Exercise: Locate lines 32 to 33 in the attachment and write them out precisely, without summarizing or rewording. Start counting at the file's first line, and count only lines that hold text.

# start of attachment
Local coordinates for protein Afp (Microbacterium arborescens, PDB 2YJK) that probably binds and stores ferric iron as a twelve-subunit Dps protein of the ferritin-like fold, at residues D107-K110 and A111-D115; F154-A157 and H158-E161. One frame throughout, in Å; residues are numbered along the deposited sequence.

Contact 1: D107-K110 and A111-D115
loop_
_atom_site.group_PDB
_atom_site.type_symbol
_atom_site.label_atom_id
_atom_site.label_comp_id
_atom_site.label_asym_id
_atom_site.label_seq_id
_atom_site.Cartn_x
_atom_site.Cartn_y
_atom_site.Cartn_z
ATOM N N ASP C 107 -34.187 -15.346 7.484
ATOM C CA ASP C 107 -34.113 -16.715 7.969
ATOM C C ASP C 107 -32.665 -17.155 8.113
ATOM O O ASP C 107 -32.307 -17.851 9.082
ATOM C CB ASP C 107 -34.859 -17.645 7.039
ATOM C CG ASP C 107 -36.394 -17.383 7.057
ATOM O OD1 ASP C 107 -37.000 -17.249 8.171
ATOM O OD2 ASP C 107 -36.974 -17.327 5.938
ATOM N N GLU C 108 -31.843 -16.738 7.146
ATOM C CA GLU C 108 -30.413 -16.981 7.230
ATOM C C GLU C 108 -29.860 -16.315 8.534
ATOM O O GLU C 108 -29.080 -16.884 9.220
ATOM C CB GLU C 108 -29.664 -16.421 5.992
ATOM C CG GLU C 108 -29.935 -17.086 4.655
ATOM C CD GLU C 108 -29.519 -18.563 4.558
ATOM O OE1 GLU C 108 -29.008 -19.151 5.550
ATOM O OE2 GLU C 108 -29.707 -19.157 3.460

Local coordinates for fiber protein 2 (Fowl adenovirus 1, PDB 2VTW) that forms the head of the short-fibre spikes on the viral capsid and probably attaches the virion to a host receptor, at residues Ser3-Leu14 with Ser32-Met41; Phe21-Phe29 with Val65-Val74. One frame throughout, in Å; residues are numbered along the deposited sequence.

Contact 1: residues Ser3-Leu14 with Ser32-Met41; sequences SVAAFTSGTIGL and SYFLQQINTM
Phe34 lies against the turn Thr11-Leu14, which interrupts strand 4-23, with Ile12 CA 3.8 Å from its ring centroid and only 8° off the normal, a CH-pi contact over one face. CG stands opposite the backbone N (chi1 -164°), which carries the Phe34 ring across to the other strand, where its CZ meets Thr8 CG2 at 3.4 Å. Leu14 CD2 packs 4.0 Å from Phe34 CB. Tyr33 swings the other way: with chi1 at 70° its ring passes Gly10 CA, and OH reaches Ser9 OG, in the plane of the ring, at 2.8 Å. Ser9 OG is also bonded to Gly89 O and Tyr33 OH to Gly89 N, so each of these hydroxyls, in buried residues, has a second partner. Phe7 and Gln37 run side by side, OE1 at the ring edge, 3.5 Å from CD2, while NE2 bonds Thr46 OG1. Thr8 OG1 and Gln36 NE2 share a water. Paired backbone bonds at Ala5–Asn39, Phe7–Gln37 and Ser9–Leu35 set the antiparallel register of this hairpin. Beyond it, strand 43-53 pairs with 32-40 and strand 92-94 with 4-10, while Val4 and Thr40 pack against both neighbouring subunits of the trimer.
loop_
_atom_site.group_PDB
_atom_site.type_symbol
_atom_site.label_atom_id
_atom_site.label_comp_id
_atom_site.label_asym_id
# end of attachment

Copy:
Phe34 lies against the turn Thr11-Leu14, which interrupts strand 4-23, with Ile12 CA 3.8 Å from its ring centroid and only 8° off the normal, a CH-pi contact over one face. CG stands opposite the backbone N (chi1 -164°), which carries the Phe34 ring across to the other strand, where its CZ meets Thr8 CG2 at 3.4 Å. Leu14 CD2 packs 4.0 Å from Phe34 CB. Tyr33 swings the other way: with chi1 at 70° its ring passes Gly10 CA, and OH reaches Ser9 OG, in the plane of the ring, at 2.8 Å. Ser9 OG is also bonded to Gly89 O and Tyr33 OH to Gly89 N, so each of these hydroxyls, in buried residues, has a second partner. Phe7 and Gln37 run side by side, OE1 at the ring edge, 3.5 Å from CD2, while NE2 bonds Thr46 OG1. Thr8 OG1 and Gln36 NE2 share a water. Paired backbone bonds at Ala5–Asn39, Phe7–Gln37 and Ser9–Leu35 set the antiparallel register of this hairpin. Beyond it, strand 43-53 pairs with 32-40 and strand 92-94 with 4-10, while Val4 and Thr40 pack against both neighbouring subunits of the trimer.
loop_